pages = "45--62",
journal = "Planning Theory & Practice",
issn = "1470-000X",
publisher = "ROUTLEDGE JOURNALS, TAYLOR & FRANCIS LTD",
number = "1",

}

RIS

TY - JOUR

T1 - A strategy-based framework for assessing the flood resilience of cities

T2 - a Hamburg case study

AU - Restemeyer, Britta

AU - Woltjer, Johannes

AU - van den Brink, Margaretha

PY - 2015/3

Y1 - 2015/3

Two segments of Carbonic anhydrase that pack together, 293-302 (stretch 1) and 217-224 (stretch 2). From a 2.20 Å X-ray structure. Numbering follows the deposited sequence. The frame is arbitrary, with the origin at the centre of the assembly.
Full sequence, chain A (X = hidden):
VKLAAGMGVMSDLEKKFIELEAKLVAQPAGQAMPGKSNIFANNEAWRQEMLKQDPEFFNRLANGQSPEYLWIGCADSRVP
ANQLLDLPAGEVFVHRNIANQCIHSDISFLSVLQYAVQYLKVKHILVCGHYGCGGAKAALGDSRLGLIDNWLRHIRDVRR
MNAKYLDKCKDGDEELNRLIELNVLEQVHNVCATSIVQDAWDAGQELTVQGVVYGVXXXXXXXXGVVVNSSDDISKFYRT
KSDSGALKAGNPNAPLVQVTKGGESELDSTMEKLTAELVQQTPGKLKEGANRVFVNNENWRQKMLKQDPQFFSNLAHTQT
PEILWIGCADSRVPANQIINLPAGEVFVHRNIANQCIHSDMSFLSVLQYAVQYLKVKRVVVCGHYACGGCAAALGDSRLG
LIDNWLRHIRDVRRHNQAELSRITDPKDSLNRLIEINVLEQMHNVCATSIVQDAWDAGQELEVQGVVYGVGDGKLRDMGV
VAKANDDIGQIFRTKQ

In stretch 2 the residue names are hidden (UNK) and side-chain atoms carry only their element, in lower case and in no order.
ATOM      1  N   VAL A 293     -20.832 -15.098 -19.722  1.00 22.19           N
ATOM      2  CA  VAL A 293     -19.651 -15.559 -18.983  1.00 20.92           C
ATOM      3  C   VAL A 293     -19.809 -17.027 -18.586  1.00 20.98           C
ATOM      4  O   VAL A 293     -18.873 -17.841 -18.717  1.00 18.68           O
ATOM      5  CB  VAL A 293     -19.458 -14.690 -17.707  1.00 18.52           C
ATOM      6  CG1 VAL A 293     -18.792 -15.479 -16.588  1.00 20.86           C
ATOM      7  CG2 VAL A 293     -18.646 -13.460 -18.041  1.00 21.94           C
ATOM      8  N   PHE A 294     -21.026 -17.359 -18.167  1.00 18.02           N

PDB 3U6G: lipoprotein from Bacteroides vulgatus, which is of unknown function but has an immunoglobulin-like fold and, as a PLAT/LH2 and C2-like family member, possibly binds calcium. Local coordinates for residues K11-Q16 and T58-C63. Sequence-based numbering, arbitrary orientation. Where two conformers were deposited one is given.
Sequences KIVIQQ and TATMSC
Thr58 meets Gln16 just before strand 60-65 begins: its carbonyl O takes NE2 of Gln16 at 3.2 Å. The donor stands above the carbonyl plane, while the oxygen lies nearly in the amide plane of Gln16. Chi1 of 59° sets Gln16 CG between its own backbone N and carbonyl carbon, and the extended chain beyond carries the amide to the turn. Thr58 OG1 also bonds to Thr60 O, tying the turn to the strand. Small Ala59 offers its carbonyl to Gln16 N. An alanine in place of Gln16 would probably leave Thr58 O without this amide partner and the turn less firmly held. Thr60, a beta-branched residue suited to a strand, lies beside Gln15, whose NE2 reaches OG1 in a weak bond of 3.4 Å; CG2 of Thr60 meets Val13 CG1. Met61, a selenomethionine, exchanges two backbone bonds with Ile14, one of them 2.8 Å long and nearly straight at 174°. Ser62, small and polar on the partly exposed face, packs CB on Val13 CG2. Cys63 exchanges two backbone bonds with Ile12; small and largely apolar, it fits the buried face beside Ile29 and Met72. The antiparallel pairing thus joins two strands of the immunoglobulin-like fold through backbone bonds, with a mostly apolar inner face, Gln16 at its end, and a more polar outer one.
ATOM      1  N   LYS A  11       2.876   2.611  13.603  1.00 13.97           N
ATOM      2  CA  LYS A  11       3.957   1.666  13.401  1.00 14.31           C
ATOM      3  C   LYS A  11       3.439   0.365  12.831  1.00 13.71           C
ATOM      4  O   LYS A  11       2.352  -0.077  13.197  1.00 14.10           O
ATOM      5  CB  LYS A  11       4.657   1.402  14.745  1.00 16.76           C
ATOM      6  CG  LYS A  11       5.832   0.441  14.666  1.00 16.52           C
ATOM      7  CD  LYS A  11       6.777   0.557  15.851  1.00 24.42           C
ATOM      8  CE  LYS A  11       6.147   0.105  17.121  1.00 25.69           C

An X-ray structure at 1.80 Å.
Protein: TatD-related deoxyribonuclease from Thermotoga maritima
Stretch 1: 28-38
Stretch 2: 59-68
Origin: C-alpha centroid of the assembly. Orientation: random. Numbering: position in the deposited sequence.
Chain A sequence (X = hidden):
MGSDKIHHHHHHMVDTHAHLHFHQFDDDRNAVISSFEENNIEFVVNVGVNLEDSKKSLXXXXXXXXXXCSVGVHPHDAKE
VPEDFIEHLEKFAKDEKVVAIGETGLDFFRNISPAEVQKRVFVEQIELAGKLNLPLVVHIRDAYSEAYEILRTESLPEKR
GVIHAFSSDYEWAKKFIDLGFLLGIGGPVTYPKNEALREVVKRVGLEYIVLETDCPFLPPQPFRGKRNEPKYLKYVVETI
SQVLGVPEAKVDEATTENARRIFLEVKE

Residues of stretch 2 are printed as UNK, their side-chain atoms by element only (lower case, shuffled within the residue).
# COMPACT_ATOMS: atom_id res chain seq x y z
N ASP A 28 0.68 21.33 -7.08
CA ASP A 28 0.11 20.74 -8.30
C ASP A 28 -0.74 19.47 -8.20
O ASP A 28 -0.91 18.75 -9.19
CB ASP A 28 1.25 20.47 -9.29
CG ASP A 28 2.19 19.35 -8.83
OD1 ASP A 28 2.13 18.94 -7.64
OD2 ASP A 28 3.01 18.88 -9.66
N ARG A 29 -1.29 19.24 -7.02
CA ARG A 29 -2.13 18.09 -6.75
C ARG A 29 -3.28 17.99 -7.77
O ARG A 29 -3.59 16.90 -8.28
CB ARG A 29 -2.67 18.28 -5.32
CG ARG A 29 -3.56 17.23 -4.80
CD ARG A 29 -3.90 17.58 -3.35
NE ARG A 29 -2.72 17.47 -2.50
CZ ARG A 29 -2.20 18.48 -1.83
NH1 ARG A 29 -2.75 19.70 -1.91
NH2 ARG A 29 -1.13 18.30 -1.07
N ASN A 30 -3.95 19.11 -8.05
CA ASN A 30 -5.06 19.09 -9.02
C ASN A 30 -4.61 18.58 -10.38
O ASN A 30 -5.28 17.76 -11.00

N2 - Climate change and continuous urbanization contribute to an increased urban vulnerability towards flooding. Only relying on traditional flood control measures is recognized as inadequate, since the damage can be catastrophic if flood controls fail. The idea of a flood-resilient city – one which can withstand or adapt to a flood event without being harmed in its functionality – seems promising. But what does resilience actually mean when it is applied to urban environments exposed to flood risk, and how can resilience be achieved? This paper presents a heuristic framework for assessing the flood resilience of cities, for scientists and policy-makers alike. It enriches the current literature on flood resilience by clarifying the meaning of its three key characteristics – robustness, adaptability and transformability – and identifying important components to implement resilience strategies. The resilience discussion moves a step forward, from predominantly defining resilience to generating insight into “doing” resilience in practice. The framework is illustrated with two case studies from Hamburg, showing that resilience, and particularly the underlying notions of adaptability and transformability, first and foremost require further capacity-building among public as well as private stakeholders. The case studies suggest that flood resilience is currently not enough motivation to move from traditional to more resilient flood protection schemes in practice; rather, it needs to be integrated into a bigger urban agenda.